Here at ArtsHub we strive to provide our readers with the skills and knowledge required to help you your dream job or cultivate your artistic career. Over the years we have investigated a myriad of ways for people to achieve their goals.
Below we present a list of the ten most read ArtsHub career advice articles of all time.
10. Want success? Then give up these 20 things
Rather than skilling up, we suggest toning down for success.
Conventional thought is that in order to successfully promote your career you need to boost your education, your skills and your network. ‘Take it on and you will conquer,’ is the mantra.
But it might be the opposite that puts you on a more rewarding path. Contemporary thinking has pitched the idea that if we give up certain things, it leaves greater space to grow and de-clutter our ambitions. Let up on yourself a little and you just might shine.
9. Could you be a creative consultant?
As creativity becomes capital, paving a career as a creative consultant may help you harness your arts and humanities based skills to sustain a fulfilling profession.
Salvador Dalí created classic paintings of the 20th Century but he also designed furniture, ties, magazine covers and even the Chupa Chups wrapper.
It is an example general manager for Network Ten and former ad-man Russell Howcroft drew on recently when he promoted the idea of the commercialisation of creative skills at a Wheeler Centre event.
‘[Dalí’s Chupa Chups design] confirmed in my mind that the arts community ought to be attaching themselves to commercial enterprise and commercial enterprise ought to attach itself to the arts.
‘In commerce you need people who are genius at the arts because they are the ones who will create a difference because of their skills.’
While convincing corporates to buy into creative can be difficult, Howcroft was adamant about its value. ‘That’s the x-factor around creativity, it sort of sells the unsellable really.’
But even if you are convinced that your creative skills are valuable, how can they actually translate into tangible job outcomes?
8. 50 ways to land a job in the arts
Leading arts professionals share ideas on how to break into the industry that don’t include working for free.
With no set career trajectories, an oversupply of great candidates for limited positions, and working endlessly for free ‘for the experience’ before you finally land a job that pays – breaking into the arts can feel challenging and terrifying. If you’re a graduate, job hunter, looking for a career change or the next challenge in your arts career, motivation can dwindle after receiving yet another rejection.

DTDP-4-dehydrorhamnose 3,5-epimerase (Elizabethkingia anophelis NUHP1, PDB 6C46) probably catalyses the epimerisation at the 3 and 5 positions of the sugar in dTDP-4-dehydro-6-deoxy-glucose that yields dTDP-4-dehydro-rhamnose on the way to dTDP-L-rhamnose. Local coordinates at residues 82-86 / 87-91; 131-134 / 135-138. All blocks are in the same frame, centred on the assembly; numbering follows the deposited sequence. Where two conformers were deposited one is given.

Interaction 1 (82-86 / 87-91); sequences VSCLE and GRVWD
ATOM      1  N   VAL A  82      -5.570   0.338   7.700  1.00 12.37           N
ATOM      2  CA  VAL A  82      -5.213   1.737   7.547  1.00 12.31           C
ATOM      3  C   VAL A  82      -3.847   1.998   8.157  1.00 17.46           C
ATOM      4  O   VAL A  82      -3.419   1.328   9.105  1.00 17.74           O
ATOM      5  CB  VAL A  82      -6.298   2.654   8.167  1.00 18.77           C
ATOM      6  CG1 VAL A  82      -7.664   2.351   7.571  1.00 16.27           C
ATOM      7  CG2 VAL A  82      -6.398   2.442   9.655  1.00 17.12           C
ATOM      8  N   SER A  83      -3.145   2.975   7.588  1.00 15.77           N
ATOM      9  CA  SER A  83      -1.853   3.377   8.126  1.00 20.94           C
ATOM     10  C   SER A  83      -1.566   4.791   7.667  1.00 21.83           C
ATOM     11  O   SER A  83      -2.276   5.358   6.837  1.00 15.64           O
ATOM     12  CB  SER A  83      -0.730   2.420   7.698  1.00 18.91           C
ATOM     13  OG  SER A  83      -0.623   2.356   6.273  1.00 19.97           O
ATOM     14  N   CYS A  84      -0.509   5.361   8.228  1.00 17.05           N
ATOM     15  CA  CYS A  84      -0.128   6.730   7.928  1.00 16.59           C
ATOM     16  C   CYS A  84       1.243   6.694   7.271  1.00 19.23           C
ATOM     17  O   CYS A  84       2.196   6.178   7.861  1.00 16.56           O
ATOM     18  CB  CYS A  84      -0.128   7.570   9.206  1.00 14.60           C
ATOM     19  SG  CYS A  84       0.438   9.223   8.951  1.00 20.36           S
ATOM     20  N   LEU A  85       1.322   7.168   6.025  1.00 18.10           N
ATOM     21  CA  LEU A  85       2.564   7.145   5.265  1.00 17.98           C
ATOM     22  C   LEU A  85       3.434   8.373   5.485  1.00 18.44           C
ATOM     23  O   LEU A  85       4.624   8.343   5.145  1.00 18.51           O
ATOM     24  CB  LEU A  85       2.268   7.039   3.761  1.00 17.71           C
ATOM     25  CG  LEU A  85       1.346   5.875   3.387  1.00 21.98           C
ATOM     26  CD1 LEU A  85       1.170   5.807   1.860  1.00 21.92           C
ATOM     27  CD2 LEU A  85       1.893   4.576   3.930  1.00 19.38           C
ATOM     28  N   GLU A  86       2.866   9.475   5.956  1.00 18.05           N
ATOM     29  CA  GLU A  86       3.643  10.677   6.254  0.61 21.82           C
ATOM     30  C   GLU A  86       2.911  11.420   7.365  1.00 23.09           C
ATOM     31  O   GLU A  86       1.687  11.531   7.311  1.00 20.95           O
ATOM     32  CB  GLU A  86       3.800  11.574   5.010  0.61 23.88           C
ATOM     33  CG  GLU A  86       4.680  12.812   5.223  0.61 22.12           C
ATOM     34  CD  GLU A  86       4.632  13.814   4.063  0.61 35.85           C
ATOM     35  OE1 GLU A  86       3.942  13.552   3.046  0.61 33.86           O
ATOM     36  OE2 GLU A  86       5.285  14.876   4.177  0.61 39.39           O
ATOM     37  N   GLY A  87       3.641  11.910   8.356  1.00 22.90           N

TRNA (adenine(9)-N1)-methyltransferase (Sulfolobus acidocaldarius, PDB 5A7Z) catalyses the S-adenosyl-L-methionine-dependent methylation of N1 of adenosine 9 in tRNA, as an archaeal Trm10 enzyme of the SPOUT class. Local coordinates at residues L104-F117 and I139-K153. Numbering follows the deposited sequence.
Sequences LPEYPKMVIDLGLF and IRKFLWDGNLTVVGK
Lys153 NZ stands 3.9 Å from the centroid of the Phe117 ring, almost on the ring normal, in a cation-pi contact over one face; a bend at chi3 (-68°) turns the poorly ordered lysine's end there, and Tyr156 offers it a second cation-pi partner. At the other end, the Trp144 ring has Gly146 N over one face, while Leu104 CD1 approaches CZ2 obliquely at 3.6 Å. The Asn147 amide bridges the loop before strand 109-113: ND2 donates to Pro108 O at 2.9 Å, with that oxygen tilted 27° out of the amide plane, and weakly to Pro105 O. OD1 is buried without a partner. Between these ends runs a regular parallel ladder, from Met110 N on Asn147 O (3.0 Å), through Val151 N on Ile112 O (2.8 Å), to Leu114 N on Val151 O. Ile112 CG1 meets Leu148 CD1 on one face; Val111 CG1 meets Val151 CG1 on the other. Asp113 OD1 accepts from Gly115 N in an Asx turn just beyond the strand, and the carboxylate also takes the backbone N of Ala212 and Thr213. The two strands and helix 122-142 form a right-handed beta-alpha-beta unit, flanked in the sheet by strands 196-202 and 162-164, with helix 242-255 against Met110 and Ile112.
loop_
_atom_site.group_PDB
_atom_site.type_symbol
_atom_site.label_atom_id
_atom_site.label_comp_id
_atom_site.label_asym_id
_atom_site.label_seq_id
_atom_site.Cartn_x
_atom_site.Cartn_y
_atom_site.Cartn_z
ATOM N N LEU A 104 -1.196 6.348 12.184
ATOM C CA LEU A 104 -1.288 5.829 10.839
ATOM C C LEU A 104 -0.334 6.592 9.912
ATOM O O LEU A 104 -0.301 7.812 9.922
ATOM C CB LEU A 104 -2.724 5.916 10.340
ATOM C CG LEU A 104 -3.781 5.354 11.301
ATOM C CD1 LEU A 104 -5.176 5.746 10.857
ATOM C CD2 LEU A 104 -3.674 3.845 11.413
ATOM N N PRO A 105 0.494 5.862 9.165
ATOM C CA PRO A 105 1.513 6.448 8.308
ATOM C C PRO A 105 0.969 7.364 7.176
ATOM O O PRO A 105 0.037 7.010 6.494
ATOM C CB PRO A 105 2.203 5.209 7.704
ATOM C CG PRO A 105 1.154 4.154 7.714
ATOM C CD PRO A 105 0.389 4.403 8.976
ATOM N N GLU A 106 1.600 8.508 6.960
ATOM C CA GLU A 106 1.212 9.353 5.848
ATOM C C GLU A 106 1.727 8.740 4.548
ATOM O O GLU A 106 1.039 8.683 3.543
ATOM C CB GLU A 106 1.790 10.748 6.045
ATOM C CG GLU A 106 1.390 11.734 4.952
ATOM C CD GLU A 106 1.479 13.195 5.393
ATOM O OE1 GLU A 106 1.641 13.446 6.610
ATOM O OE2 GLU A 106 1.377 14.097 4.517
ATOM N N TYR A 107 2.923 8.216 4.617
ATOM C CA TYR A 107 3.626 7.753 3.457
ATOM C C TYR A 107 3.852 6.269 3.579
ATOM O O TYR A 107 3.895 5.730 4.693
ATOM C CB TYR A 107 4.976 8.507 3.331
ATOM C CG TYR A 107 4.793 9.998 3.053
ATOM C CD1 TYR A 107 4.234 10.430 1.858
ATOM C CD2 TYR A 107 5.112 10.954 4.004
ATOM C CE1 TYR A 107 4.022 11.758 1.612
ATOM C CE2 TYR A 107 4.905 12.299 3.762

Often we’re told experience is key – if you volunteer and intern for organisations you will be rewarded with entry level positions. But what about advice for those who have done the rounds of volunteering and internships?
7. 10 reasons you haven’t made it as an artist
Sometimes it can be just as helpful to discover what you are not in order to determine what you are. Here’s advice on how to get your plans to be an artist back on track.
Here are out takeouts from a recent panel on how to make it as an artist to help you recognise when you haven’t.
6. 30 things I learned working in a gallery
Having worked in a regional gallery, a commercial gallery, for a Biennale and an ARI, these are the lessons – and the secrets – I can share.
I had another life before becoming an arts journalist. That is not unusual. Most people who work in the arts can say the same, having moonlighted in other professions, hopscotched across the sector, and moved between the minors to the majors.
This is why arts professionals are so valuable – they have a bag brimming with incredibly niche collected knowledge. Such as how to clean a milkstone by Wolfgang Liab, source ants for a Yukinori Yanagi installation, or drain a formaldehyde tank by Damien Hirst. I also learnt to understand the different tone needed for writing a community grant for an ARI to talking to collectors at an art fair.
Skills that I now use daily as an arts journalist… Well, I am writing about it, yes? Having worked in a regional gallery, a commercial gallery, for a biennale and a self-managed ARI, these are some of the lessons – and the secrets – I can share.
5. How artists really make money
Often how artists really support their creative practice is hidden. We ask emerging and established artists to get candid.